Artificial intelligence platforms, like ChatGPT, have evolved from being the latest gadgets to play with, to a vital part of our work lives and for a lot of people, digital pals.

According to Definition's research, around one in five workers in the UK talk to AI like a friend, looking for guidance on personal and professional problems. Our data shows that engaging with AI like this can leave us feeling heard and less isolated. But, with this newfound connection, many of us share sensitive, sometimes highly confidential information, even though over a third of people don't realise that AI platforms like ChatGPT and Google Gemini may not be very good at keeping our secrets... secret. 

For businesses, the implications are worrying. Consider Microsoft Copilot for example, the free, well publicised version. It grants Microsoft broad rights to the data inputted or outputted by any user - rights to use this data in any way it sees fit, it can even share it with third parties. This means that any sensitive business information, from HR details to financial documents, could potentially be exposed to the world. Employers are taking note and taking action. According to our research, 25% have decided to either outright ban AI or regulate its use within their organisations. But even with these policies in place, some employees choose to break the rules. They have their reasons - around 63% of them report that using AI increases their productivity, and some even feel AI offers more help than their human colleagues. 

The situation presents a delicate balance between leveraging AI for its productivity gains and risking confidential data exposure. Employers need to manage AI tools with the same level of care as any other form of data sharing or storage. There's also a knowledge gap that needs to be addressed - 40% of individuals surveyed are unsure about who retains ownership over the content produced by AI. By instilling best practices in AI engagement and creating policies that evolve with the technology, businesses can positively shift the AI landscape.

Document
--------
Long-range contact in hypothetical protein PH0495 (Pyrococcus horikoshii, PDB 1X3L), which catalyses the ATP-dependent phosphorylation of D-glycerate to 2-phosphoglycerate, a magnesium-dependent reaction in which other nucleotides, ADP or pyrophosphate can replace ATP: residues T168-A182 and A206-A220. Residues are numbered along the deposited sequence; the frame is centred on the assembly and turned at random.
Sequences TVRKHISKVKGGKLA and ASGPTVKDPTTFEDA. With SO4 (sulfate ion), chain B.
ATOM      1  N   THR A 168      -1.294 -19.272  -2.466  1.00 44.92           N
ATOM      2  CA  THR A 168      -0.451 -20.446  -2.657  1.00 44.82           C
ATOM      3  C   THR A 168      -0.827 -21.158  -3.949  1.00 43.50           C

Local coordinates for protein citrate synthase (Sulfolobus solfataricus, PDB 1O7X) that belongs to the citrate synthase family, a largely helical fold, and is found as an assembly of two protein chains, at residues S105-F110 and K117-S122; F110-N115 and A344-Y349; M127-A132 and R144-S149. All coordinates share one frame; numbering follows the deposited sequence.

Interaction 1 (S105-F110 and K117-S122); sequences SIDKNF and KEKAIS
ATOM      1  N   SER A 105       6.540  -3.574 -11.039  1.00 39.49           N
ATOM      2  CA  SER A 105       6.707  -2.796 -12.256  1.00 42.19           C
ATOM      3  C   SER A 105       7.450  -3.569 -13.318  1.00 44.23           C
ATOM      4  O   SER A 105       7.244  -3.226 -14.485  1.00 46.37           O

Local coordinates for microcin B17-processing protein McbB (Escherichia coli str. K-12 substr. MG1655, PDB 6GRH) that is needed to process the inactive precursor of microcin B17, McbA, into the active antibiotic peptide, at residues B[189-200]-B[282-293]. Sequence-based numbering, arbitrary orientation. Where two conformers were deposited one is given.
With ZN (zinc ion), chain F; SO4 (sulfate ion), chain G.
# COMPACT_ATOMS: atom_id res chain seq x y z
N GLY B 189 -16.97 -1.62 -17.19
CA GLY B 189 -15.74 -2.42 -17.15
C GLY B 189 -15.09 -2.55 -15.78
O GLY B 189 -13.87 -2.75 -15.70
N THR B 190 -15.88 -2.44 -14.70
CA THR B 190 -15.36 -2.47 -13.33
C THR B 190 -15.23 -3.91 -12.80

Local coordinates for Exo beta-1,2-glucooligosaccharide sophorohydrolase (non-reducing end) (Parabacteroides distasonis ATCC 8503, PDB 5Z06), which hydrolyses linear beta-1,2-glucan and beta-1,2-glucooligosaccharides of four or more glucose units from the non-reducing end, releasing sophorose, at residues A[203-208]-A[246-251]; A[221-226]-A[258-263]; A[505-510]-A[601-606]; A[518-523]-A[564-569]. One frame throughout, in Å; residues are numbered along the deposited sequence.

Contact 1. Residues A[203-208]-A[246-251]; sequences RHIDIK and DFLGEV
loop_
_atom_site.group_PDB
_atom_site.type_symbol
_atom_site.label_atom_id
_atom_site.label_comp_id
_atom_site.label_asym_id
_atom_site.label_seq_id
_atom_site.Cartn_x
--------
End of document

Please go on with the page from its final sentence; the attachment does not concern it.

With AI's potential to simplify our professional lives, do the admin and enhance the work experience, it's up to us to navigate its usage cautiously so it supports us without compromising our privacy. There's no need to back away from progress, as long as we're equipped with the knowledge and tools to make sure AI remains a friend. And this is where the challenge lies. There are so many products and versions of said products out there, being promoted with huge advertising and marketing budgets, that it's easy to fall victim. But there are safe and better value ways of enabling a workforce with the latest AI, that companies are increasingly taking advantage of. By building a culture of digital responsibility within our businesses, we can create a future where AI can help us without spilling the beans. 

For further information visit Definition